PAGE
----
Boris & Nigel’s Protestant Reformation



One day, Boris Johnson and Nigel Farage will be as famous as Luther and Schwartzerdt. Their many theses on the corruption of European democracy, which had become a veritable hierarchy of representations piled up on each other all the way from the electors to Brussels and beyond, found an echo in the generally despised English working class. Representative democracy in Western Europe is doomed to perpetuate the rule of the Centre, effectively of the one-party state. Only referenda on issues of the first magnitude can install structural change, as with the Johnson-Farage Protestant Reformation, colloquially known as Brexit. The predictably bitter reaction of the European political class to Boris’ swift appointment as Foreign Secretary was countered amiably with the bright Johnsonian aperçu that it was unremarkable that “some plaster would be coming off the ceiling” around the chancelleries of Europe. A bit of dust, to be brushed aside. It would be unwise to underestimate Johnson, a two-term mayor of London. His many ‘gaffes’, eagerly curated by the neoliberal press everywhere, differentiate him from the common run of humourless politicians, of whom Hillary Clinton must be the doyenne: banality’s best hope, the deaconess of dullness.

The Brexit vote seemed to breach the surface like a long-submerged whale, bringing the suppressed European identity issue up for air.

Boris’ Reformation would perhaps have found its Luther elsewhere, had he not inadvertently wandered from the true way and into the path of History. “Here I dissemble, I can do no other. — Ich kann nicht anders.” Marine Le Pen, the most obvious alternative candidate, is however unlikely to benefit from any such accidental referendum.

The Brexit vote seemed to breach the surface like a long-submerged whale, bringing the suppressed European identity issue up for air, perhaps forcing it onto the official agenda for the first time, even — at the extremity of its potential — putting an end to our stultifying age of social taboo and political omertà. Within hours of Johnson’s appointment as British Foreign Secretary and the scorn it engendered, events again overtook rhetoric with the terrorist outrage in Nice tragically returning Europeans to their core agenda: immigration, identity, security, defence.

All those who control the means of expression have for generations sedulously tended the system of taboos that is only now being democratically dismantled.

Using the social semaphore of the playbook sneer, opponents of Brexit ritually denounced the Leave campaign as vulgar and “divisive”; as though all political contests were not both vulgar and divisive by definition. What Europeans do find deeply divisive — and seriously unvulgar — is not the essentially technical issue of EU membership, but the visceral issue of membership and stake in their own ethno-cultural identityThe French, particularly, look about them for a national identity, and every day they have to look a little further, a little deeper. They see many groups characterized and indeed fortified by language, race, religion, culture and intense special pleading; but they sense no sanctioned right to bond to their own French, de race blanche, identity. Quite the contrary. The Français de souche cannot grant this right to themselves because they are still substantially both in office and in power: although constant care must be taken to ensure that the two remain a simple, self-evident conflation. The neoliberal theory of multiculturalism states that only when they ultimately lose power will the French be able to seize the same identity-rights as other groups: the right to self-identify; to form associations; to demand special laws to shield them from calumny and hurt feelings; the right to occupy mono-cultural spaces exclusively; to signify their Catholicism in public places; the right to curate and develop their vast European cultural inheritance without the rancorous chiding of the bien-pensants. In general, the right to discriminate and to exclude in their own interests. Not surprisingly, many Europeans want these rights now: hence the Front national. Hence also, in the American context, Mr. Trump. There are no abstruse concepts in play here.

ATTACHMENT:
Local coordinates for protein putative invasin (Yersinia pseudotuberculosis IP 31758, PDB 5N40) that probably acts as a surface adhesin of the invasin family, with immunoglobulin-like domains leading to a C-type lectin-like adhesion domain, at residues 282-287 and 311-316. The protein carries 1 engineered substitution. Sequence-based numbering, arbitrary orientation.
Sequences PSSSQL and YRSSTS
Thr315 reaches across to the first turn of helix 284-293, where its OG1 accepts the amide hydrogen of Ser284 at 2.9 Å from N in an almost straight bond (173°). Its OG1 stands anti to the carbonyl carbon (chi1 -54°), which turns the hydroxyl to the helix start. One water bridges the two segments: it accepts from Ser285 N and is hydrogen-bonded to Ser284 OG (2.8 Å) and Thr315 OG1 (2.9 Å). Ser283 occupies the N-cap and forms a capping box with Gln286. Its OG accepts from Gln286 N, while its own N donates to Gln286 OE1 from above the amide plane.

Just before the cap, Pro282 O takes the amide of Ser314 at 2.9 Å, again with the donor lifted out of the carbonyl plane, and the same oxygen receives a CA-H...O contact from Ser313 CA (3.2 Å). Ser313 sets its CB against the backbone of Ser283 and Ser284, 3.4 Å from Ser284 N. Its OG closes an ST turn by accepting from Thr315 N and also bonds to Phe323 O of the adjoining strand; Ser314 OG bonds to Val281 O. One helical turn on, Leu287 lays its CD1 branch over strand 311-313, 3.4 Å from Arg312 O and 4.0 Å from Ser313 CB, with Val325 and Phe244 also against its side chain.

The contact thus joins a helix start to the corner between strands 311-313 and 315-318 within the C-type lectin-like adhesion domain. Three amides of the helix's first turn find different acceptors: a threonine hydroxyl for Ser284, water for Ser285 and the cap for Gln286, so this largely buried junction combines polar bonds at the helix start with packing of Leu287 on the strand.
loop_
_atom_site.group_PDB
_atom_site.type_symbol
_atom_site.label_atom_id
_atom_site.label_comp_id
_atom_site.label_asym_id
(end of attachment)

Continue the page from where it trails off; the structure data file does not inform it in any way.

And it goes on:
Failed multicultural policy in the rich, moralizing West, which is its only fully-equipped engineering laboratory, represents a societal sunk cost of immense proportions, and a prospective cost that puzzles the imagination. In Europe, it pervades every aspect of national life in the cities and towns, fading from view somewhat only in the countryside. Centrist national governments, the apparatchiks of the EU, neoliberal journalists, moralists, theorists, jurists, clerics, the cosmopolitan bourgeois-bohème, even the present Bishop of Rome — in short, all those who control the means of expression — have for generations sedulously tended the system of taboos that is only now being democratically dismantled.

Any collection of sufficiently bizarre phenomena immediately goes in search of some plausible unifying paradigm. Brexit; perhaps soon, also Scotchit; the looming Hungarian referendum on the EU’s migrant settlement policy; the Chilcot Report and the opportunity it provides to haul Tony Blair before the bar of Parliament; the furious vote for the Font national; the unexpected success of candidate Trump: all of these developments are redolent of popular revolt against the globalized Superstate. And, of course, against the Superstate’s established church: the Church of Human Rights.